‘Ad Astra’ transcends the genre of science fiction

(from left) Donald Sutherland, Brad Pitt and Sean Blakemore star in “Ad Astra” as their characters prepare to rover across the surface of the Moon.

By Parker Otto

After displaying his comedic side in “Once Upon A Time In Hollywood,” Brad Pitt once again leads a star-studded cast in the science fiction epic “Ad Astra.” The film is a breathtaking marvel of science fiction with a fantastic cast, brilliant special effects and a grounded plot that acts as a character study rather than a simple science fiction adventure.

Brad Pitt stars as Major Roy McBride, an astronaut in the near future who survives an explosion in Earth’s atmosphere caused by a mysterious surge. When it’s discovered that the surge came from the planet Neptune, where McBride’s father, played by Tommy Lee Jones, disappeared, McBride embarks on a mission across the solar system to find the source of these surges before human life is jeopardized. 

Pitt’s performance is so strong that it could result in his getting nomination in two acting categories at the upcoming Academy Awards: Best Supporting Actor for his role as Cliff Booth in “Once Upon A Time In Hollywood” and Best Actor for his performance as McBride. At first, McBride appears uninterested and distant, but as the film progresses, the audience realizes what makes him so cold and the investment in the film’s plot increases. McBride undergoes so much trauma over the course of the film, and the development of his character is fantastic.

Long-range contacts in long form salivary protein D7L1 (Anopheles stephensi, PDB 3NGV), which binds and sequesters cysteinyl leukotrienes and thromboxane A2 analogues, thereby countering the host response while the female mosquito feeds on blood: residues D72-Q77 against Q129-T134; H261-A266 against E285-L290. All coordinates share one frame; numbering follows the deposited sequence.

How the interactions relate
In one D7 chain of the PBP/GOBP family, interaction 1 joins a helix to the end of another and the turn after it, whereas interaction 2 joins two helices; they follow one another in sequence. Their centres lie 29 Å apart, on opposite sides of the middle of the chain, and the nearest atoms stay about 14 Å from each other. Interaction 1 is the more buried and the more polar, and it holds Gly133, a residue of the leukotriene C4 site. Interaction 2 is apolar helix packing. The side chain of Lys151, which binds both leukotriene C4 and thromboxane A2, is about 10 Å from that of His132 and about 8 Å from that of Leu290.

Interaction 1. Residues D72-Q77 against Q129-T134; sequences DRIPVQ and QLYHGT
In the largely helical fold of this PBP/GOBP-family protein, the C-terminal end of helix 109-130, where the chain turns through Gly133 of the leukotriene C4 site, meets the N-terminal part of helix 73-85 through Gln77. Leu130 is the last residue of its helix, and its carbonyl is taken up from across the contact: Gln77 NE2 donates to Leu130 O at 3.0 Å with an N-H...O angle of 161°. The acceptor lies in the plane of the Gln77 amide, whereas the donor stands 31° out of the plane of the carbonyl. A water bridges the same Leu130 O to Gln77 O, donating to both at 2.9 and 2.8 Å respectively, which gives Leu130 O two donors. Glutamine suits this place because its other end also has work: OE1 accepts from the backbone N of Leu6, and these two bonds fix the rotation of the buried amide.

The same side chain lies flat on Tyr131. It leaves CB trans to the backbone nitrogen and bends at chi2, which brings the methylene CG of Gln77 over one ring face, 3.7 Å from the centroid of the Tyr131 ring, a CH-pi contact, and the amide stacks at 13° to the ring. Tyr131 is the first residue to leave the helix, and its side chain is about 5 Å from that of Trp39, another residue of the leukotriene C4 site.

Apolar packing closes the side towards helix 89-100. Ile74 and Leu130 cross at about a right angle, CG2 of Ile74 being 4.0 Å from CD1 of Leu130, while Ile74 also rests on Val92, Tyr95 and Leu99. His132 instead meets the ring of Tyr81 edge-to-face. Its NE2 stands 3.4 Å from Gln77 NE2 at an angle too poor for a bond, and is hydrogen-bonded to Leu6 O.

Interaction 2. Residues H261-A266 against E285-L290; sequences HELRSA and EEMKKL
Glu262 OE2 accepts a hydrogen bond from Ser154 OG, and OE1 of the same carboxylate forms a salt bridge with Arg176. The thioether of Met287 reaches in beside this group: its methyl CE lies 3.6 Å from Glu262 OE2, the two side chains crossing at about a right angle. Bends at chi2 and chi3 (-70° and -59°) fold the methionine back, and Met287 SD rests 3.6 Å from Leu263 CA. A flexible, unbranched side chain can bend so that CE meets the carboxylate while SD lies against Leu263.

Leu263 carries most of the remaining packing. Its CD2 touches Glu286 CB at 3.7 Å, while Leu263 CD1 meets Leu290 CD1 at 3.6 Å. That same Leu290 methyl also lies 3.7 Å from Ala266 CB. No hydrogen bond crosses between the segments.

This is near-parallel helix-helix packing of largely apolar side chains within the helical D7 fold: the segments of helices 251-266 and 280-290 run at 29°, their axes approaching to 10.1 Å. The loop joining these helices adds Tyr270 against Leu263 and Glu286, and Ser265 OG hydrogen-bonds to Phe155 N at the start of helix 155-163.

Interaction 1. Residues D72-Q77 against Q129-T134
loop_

Donald Sutherland and Tommy Lee Jones deliver compelling performances as two men broken by their experiences with space travel. Jones in particular delivers so much atmosphere and emotion despite saying few lines in the film. While Jones is great at dialogue as seen in “The Fugitive” and “Lonesome Dove,” his facial expressions say everything the audience needs to know, which is a testament to his power as an actor.

The film’s cinematography by Hoyte van Hoytema is masterful and on par with her work in “Interstellar” and “Dunkirk.” The camera movement captures the elegance of space travel as well as the disorientation of having no gravity and spinning around in the void.

Wide shots are also used to put into perspective how miniscule humans are compared to the ever expanding universe. Hoytema is a fantastic asset to the film and the fact that her work has yet to earn an Oscar is criminal.

“Ad Astra’s” plot, despite only being two hours and two minutes, feels more like three hours due to slow pacing. This could be an asset or a detractor of the film depending on the viewer. If one is invested in Pitt’s character and wants to learn about the world he inhabits, then the pacing will work to the film’s advantage.

For those hoping for a tightly packed, race against time type of film, “Ad Astra” may disappoint. The script manages to keep the film interesting with McBride’s steel wall being stripped back and his true emotions being revealed throughout the film resulting in a brilliant dive into a man’s psyche.

The special effects are amazing and look very realistic with a healthy mix of practical effects and sets with computer generated imagery. The film’s setting is during the near future and this technology looks like it could be developed in the next two decades. 

“Ad Astra” is an original science fiction film that transcends the genre into a higher plane. The analysis of the human spirit in a larger than life environment is reminiscent of “Apocalypse Now” and is just as meticulously crafted. It will keep one guessing until the end and is a visual spectacle. For those tired of sequels and remakes, “Ad Astra” is a perfect film to watch during a trip to the theater.